1. Constantine continued to mint for himself as Augustus; and

  2. as Sutherland and Carson (referenced below, at p 31) observed:

  3. “... Maximinus came to reserve [the title filius Augustus], by way of a derogatory mark, to Constantine”.

Maximinus as Augustus (310-1 AD)

According to Lactantius, the disgruntled Maximinus later took matters into his own hands:

  1. “ ... some time after, in a letter to Galerius, [Maximinus] took occasion to observe that he had been saluted by his army under the title of Augustus at the last general muster.  Galerius, vexed and grieved at this, commanded that all the four [members of the imperial college] should have the appellation of Augustus” (‘De Mortibus Persecutorum’, 32:5).

Sutherland and Carson (referenced below, p 16) suggested that the acclamation of Maximinus  by his troops might well have occurred on 1st May of that year, during the celebration of his quinquennalia.  Galerius’ acceptance of it certainly occurred during 310 AD, because he designated himself as Consul for the 8th time for 311 AD, together with the Augustus Maximinus, who became Consul for the 2nd time.  The fact that both Licinius and Constantine accepted these designations suggests that they accepted the new situation.  As Simon Corcoran (referenced below, 2012, at p 12) summarised:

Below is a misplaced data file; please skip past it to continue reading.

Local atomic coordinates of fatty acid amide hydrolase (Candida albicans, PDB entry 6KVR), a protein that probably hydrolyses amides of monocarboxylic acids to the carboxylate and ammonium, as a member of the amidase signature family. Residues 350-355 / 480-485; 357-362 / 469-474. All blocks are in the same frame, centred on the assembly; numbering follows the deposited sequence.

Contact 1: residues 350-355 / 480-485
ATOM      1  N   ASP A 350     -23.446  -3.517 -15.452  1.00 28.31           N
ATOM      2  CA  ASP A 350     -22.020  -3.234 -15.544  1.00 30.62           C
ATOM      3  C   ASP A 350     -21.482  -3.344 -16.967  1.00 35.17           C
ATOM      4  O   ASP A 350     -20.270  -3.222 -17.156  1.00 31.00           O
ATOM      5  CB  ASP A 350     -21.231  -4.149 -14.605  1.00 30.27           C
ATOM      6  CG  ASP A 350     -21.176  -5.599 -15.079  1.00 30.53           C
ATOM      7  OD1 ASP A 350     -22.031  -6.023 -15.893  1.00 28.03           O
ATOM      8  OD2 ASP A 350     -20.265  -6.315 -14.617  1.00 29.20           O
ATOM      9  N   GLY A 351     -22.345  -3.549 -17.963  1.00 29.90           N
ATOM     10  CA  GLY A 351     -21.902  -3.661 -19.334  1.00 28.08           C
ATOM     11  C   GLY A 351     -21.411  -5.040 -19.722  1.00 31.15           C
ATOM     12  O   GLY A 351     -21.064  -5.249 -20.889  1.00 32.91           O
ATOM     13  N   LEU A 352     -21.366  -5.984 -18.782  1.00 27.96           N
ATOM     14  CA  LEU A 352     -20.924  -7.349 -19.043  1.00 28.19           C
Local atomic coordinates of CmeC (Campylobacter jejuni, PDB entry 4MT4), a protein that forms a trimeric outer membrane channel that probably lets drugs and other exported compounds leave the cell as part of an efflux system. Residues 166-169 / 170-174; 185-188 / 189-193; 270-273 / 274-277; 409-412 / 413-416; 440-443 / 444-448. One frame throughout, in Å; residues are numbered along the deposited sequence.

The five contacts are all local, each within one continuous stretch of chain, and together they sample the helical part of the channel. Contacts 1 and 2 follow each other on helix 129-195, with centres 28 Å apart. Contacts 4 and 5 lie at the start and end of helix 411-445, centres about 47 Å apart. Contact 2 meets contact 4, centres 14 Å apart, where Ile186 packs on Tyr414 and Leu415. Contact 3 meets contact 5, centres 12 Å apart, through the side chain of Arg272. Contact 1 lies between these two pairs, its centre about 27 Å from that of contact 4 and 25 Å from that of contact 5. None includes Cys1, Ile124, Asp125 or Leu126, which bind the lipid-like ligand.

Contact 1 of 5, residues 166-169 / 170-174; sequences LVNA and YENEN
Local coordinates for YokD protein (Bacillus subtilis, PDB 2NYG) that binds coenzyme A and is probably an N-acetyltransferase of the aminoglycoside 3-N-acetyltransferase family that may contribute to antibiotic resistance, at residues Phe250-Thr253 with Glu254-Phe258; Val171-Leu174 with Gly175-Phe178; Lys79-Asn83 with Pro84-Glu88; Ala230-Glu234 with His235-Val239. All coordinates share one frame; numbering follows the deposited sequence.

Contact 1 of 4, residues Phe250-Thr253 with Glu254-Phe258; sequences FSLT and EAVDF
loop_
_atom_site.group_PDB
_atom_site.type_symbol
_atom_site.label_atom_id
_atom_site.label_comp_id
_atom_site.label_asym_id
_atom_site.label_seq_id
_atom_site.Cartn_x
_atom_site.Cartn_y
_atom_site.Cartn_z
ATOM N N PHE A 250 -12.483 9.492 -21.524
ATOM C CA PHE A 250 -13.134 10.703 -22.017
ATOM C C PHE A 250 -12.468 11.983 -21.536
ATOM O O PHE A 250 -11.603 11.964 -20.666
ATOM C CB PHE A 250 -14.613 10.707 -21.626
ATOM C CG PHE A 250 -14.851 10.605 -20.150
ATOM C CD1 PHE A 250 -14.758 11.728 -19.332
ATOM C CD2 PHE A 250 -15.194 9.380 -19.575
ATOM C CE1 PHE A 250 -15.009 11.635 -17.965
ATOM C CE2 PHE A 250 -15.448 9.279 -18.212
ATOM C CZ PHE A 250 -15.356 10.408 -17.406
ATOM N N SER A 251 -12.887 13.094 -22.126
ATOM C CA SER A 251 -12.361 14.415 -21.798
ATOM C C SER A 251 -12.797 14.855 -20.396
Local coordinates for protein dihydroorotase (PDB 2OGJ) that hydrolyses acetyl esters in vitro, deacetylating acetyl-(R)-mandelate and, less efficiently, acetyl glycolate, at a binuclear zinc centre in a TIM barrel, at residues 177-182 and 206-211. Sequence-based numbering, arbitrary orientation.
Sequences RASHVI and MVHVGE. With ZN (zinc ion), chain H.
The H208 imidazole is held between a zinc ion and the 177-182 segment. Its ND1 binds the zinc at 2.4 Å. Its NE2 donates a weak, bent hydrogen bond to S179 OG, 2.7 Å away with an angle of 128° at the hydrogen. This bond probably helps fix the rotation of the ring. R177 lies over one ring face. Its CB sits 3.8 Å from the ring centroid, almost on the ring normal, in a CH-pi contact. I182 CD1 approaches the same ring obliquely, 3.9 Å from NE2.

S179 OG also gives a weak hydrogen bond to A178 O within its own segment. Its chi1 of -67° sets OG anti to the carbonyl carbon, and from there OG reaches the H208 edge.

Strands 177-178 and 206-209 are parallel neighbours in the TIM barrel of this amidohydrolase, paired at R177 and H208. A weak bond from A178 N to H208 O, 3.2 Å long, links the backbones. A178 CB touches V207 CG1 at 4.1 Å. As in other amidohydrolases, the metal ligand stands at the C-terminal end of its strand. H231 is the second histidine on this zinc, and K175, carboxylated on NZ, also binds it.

1. “This moment [when Galerius conceded the title of Augustus to each of the erstwhile Caesares] marks the formal constitutional end of the Tetrarchic system”.

Galerius’ capitulation in the face of lobbying by Maximinus probably also constitutes early evidence of the protracted illness that was to lead to his death in the following year (see below). 

Maximinus was now the most senior of Galerius’ colleagues, since he had been the first of them to be elevated to the imperial college.  Evidence that Galerius held this view is to be found (inter alia) in his Edict of Toleration, which he issued just before his death in 311 AD. In the only version we have, which appeared translated into Greek in Eusebius’ (‘Historia Ecclesiastica’ (8:17), the issuers were given as  Galerius himself, Constantine and Licinius.  As Graeme Clarke (referenced below, at 656, note 162) pointed out, this cannot have been correct:

  1. “... [although Maximinus’] name (later subject to damnatio memoriae) does not appear [here], it is clear that [the edict] was issued by Galerius on behalf of [all] his imperial colleagues.”

Any other designation would have been completely unprecedented.  Since Constantine preceded Licinius, Galerius had clearly ranked his colleagues in order of the length of time since each had been appointed.  Thus, Maximinus must have been named first among his three fellow Augusti.

Death of Galerius (April/ May 311 AD)

Galerius had died en route to his palace at Romulianum [modern Gamzigrad, in Serbia].  It seems that Licinius was present at his death, since, according to Lactantius:

  1. “Dying, [Galerius] recommended

  2. -his wife [Valeria Galeria, the daughter of Diocletian, whom Galerius had designated as Augusta in ca. 308 AD]; and

  3. -his son [Candidianus, who was probably about 15 years old]